Berman Jewish Policy Archive @ NYU Wagner
August 2013
From Prof. Steven M. Cohen   


Dear Friends,

Historically, Jews have held rather unflattering images of Christianity and Christians. In part, their views reflected centuries of vulnerability to antisemitism; Jews responded in kind to denigration from the Other(s) with attitudes of their own individual and collective superiority. In Two Worlds of Judaism, published in 1990, Charles Liebman and I observed:
Most [pre-modern] Jews regarded themselves as spiritually superior to non-Jews. As Jews they enjoyed a special relationship with God, combining special obligations with special privileges. Rabbinic attitudes ... varied. ... Some viewed Christianity with contempt, seeing it as no better than idolatry. Others saw it as a valid monotheistic religion containing values compatible with Judaism, albeit inferior to it. ... The contempt of traditional Jews for Christianity was paralleled by a disdain for Christians as individuals. (Pages 37-38.)

Undoubtedly, over the course of the last century, American Jews have come to hold views of Christians and Christianity radically different from those of their forebears in pre-Enlightenment Europe. Culturally, (some) Jews today see Christians and Christianity as admirable and instructive. Politically, (some) Jews see Christians and churches as like-minded allies around such issues as poverty, the environment and Israel, even as at the same time many Jews differ with many church leaders around "social issues" -- reproductive rights, gay rights, and the like.

Personally, relations between American Jews and American Christians have gone through what must be regarded as radical transformation. In my own family, I could hardly imagine the three predominantly Yiddish-speaking grandparents I knew as a child having any sort of personal relationships with non-Jews. My parents' non-Jewish friends consisted solely of business relationships, as well as the Irish Catholic superintendent who cared for our apartment building. In contrast, most of today's non-Orthodox Jews who marry go to the chuppah (or altar or justice of the peace) with non-Jews. The vast majority of Jewish young adults have had romantic relationships with non-Jews -- a phenomenon that was probably inconceivable to my Yiddish-speaking grandparents of the Lower East Side and Brownsville, Brooklyn.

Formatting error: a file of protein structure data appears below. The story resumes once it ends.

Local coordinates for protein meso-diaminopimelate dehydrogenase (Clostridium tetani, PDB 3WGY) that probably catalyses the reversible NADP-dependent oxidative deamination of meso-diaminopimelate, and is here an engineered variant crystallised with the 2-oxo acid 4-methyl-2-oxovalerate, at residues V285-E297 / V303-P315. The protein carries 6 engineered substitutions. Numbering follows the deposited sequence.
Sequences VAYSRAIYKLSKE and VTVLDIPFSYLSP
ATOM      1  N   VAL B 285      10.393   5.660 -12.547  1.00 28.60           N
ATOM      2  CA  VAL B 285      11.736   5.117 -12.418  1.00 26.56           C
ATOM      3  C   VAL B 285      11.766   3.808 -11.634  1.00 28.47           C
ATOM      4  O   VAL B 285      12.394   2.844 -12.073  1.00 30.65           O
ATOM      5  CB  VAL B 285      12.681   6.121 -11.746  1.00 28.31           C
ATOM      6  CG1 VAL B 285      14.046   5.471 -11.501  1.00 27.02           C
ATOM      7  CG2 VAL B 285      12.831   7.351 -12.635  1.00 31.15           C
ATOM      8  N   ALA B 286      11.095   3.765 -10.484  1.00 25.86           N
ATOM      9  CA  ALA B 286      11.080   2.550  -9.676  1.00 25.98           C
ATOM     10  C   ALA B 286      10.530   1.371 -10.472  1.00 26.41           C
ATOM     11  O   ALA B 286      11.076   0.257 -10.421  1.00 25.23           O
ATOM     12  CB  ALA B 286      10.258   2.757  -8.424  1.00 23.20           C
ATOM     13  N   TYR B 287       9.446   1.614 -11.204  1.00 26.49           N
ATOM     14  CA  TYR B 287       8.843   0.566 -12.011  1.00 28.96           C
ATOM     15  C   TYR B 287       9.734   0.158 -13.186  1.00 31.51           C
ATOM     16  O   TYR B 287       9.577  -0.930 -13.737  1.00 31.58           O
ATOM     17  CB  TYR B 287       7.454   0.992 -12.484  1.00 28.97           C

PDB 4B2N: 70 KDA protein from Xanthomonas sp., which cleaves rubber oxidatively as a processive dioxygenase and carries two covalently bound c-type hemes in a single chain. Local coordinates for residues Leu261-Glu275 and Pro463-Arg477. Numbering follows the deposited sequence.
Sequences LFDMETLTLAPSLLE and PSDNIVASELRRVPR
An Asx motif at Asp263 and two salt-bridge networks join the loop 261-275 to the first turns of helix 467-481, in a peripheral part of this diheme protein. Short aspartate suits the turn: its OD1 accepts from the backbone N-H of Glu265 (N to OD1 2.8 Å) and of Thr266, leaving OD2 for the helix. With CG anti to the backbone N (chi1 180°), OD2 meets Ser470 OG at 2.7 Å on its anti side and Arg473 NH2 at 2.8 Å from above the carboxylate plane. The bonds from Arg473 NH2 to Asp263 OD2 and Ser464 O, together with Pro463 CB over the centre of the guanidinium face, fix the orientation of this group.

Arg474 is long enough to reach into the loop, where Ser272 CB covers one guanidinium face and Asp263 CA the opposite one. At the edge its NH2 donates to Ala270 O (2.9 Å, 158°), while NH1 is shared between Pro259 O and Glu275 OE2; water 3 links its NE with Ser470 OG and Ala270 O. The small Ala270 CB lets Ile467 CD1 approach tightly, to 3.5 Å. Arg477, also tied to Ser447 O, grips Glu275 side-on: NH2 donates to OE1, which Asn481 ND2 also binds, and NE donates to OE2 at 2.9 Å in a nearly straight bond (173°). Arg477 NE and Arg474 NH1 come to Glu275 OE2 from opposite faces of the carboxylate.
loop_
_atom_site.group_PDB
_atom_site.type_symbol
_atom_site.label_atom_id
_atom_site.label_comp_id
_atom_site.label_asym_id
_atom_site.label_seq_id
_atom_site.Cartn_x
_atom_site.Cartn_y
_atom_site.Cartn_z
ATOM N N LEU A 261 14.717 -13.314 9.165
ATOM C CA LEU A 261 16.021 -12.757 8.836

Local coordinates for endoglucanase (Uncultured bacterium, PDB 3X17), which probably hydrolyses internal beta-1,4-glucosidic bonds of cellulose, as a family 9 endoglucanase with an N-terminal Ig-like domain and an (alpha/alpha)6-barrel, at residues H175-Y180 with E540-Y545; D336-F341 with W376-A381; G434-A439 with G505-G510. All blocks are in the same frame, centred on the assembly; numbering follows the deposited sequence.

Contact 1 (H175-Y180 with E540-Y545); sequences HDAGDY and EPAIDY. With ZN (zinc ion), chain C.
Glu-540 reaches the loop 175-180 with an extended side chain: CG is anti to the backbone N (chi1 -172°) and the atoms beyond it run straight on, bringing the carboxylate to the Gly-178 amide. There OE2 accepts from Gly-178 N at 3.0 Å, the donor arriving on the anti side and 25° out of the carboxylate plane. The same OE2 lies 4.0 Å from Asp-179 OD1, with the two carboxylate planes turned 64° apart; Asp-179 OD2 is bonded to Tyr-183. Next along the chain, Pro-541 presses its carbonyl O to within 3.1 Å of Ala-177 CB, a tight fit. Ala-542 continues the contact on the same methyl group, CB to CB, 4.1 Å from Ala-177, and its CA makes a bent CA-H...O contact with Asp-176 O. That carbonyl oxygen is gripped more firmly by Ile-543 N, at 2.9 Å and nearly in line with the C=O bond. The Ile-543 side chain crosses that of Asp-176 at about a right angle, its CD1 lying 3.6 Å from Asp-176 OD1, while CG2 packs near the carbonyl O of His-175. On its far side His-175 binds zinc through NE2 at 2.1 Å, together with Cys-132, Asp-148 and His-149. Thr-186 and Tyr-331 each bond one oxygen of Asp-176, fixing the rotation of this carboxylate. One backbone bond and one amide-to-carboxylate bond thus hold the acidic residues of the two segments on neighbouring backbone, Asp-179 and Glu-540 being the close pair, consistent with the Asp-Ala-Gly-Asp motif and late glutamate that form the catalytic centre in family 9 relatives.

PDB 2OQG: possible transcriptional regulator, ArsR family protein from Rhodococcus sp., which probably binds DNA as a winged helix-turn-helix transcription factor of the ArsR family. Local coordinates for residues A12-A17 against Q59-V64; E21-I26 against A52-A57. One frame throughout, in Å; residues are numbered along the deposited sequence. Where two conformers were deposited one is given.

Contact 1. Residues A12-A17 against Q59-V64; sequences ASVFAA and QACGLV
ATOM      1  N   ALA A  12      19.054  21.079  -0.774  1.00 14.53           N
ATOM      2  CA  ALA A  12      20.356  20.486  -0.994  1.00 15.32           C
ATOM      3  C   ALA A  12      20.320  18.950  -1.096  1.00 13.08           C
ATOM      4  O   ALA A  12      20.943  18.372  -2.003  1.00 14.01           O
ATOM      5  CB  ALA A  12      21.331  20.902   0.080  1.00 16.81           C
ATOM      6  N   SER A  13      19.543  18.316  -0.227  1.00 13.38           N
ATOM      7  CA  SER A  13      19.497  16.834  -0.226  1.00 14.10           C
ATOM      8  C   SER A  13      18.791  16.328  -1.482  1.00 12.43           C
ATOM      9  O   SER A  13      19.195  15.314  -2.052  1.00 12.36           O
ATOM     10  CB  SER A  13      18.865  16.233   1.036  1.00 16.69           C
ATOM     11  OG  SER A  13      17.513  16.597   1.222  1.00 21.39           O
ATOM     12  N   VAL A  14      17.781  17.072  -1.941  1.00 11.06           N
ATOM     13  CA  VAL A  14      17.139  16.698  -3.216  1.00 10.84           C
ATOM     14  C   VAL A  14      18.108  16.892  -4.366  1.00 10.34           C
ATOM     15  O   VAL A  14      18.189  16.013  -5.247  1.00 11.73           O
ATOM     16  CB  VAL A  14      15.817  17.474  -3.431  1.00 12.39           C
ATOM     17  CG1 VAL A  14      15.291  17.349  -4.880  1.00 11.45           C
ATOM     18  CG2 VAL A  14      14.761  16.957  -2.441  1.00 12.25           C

Recognizing the breadth, depth, and variety of changing Jewish relationships with Christianity and Christians, we devote this month's BJPA Reader's Guide to Christian-Jewish relations, including material relating to Roman Catholics, Evangelical Protestants, and other Christian churches. You'll note the extent to which Jewish communal writing about Christians collectively revolves around issues of instrumentality and vulnerability, be it antisemitism, anti-Zionism, religious freedom, proselytizing, or assimilation.

As with all our Reader's Guides, the holdings in this Guide extend from the present to many decades in our past, in this case as early as 1909. I encourage you to browse (and read) both the Guide and selected contents, as well as to browse the Berman Jewish Policy Archive @ NYU Wagner for Jewish-Christian Relations, Christianity, Interfaith Relations, and other topics.




Best wishes,Steven M. Cohen



Prof. Steven M. Cohen

Director, Berman Jewish Policy Archive @ NYU Wagner 



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by Seth Chalmer

I think it's fair to generalize that most American Jews think of Henry Ford as an extreme, unrepentant antisemite who happened also to make cars. So I was quite surprised to learn that in 1927, Ford wrote a public letter of apology, not only regretting, but even disavowing all previous knowledge of, the series of viciously antisemitic articles that had appeared in his own newspaper and under his own name, and later became the pamphlet "The International Jew".

How sincere was Ford's apology? How seriously should we take his claim of ignorance, which seem to rely upon the premise that he didn't even read his own articles in his own newspaper, let alone write them? Read on...

Publication: Statement by Henry Ford (1927)

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BJPA is funded by the Mandell L. and Madeleine H. Berman Foundation and the Charles H. Revson Foundation.